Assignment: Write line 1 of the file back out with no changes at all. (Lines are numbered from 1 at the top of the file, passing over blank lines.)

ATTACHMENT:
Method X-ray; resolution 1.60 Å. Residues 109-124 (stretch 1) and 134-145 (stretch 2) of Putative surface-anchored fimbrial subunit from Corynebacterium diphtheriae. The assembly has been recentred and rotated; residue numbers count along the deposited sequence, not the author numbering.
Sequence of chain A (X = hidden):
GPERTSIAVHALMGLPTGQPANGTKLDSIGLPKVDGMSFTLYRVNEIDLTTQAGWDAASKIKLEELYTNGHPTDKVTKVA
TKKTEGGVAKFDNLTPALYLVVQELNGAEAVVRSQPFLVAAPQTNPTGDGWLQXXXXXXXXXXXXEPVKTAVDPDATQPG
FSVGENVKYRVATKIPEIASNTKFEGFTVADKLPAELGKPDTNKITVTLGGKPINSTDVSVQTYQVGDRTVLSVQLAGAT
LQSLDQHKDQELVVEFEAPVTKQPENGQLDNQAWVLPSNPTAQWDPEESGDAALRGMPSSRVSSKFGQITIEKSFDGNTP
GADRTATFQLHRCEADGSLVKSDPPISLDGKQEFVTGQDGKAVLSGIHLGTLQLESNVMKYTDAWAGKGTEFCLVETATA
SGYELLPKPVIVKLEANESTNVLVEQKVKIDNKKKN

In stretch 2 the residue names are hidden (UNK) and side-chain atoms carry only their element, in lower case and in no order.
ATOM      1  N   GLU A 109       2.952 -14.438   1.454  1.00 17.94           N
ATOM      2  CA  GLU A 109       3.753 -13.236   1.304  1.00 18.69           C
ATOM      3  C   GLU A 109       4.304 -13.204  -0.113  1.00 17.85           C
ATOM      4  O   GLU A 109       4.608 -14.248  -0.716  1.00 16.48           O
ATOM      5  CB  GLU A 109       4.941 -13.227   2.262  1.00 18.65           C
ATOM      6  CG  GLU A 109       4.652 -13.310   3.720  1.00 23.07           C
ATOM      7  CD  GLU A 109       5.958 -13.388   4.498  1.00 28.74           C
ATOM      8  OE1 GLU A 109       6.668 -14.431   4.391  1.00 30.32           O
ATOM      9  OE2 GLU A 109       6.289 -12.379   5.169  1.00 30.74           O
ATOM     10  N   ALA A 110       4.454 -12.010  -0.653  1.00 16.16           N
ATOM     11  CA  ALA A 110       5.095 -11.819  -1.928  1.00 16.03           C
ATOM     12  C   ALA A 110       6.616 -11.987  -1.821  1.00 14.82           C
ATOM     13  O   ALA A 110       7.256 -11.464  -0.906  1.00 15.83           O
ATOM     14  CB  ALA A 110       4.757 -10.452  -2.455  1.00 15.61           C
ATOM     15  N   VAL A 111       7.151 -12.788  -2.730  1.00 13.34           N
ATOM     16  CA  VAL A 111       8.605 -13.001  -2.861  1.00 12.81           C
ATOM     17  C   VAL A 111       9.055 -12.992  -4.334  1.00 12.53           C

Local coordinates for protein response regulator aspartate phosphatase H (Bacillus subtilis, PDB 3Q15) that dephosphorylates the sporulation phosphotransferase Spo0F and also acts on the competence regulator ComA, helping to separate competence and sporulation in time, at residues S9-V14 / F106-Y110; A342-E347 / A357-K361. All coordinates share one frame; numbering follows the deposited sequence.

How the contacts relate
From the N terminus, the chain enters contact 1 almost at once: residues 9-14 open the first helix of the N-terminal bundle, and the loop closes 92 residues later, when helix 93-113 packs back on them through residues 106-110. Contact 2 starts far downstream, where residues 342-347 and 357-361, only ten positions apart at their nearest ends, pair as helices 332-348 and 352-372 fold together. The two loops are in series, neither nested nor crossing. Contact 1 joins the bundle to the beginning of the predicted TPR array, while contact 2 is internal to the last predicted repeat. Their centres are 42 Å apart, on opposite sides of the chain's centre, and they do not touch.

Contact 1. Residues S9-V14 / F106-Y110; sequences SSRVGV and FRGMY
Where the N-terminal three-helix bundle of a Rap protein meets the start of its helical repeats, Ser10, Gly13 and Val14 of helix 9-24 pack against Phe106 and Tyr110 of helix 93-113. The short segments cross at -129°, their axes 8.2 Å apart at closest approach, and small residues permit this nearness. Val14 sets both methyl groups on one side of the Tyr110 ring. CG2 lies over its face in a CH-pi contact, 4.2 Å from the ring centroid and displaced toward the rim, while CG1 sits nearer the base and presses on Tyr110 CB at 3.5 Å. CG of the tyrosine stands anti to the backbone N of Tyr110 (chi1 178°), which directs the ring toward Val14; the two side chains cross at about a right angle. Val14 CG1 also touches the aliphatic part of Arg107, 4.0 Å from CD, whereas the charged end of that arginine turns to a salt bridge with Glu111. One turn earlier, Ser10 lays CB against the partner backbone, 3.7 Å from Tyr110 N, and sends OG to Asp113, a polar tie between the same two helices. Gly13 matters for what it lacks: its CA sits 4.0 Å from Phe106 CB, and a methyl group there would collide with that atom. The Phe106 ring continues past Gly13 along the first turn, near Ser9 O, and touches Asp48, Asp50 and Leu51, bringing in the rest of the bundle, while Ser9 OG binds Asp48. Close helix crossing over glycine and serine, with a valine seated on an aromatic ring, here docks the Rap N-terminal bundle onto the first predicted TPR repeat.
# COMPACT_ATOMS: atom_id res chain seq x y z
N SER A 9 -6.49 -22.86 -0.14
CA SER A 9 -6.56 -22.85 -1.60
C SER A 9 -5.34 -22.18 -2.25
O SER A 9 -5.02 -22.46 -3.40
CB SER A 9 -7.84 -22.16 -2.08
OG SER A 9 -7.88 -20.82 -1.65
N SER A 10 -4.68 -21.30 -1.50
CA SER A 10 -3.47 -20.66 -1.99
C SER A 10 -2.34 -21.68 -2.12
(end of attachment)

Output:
Method X-ray; resolution 1.60 Å. Residues 109-124 (stretch 1) and 134-145 (stretch 2) of Putative surface-anchored fimbrial subunit from Corynebacterium diphtheriae. The assembly has been recentred and rotated; residue numbers count along the deposited sequence, not the author numbering.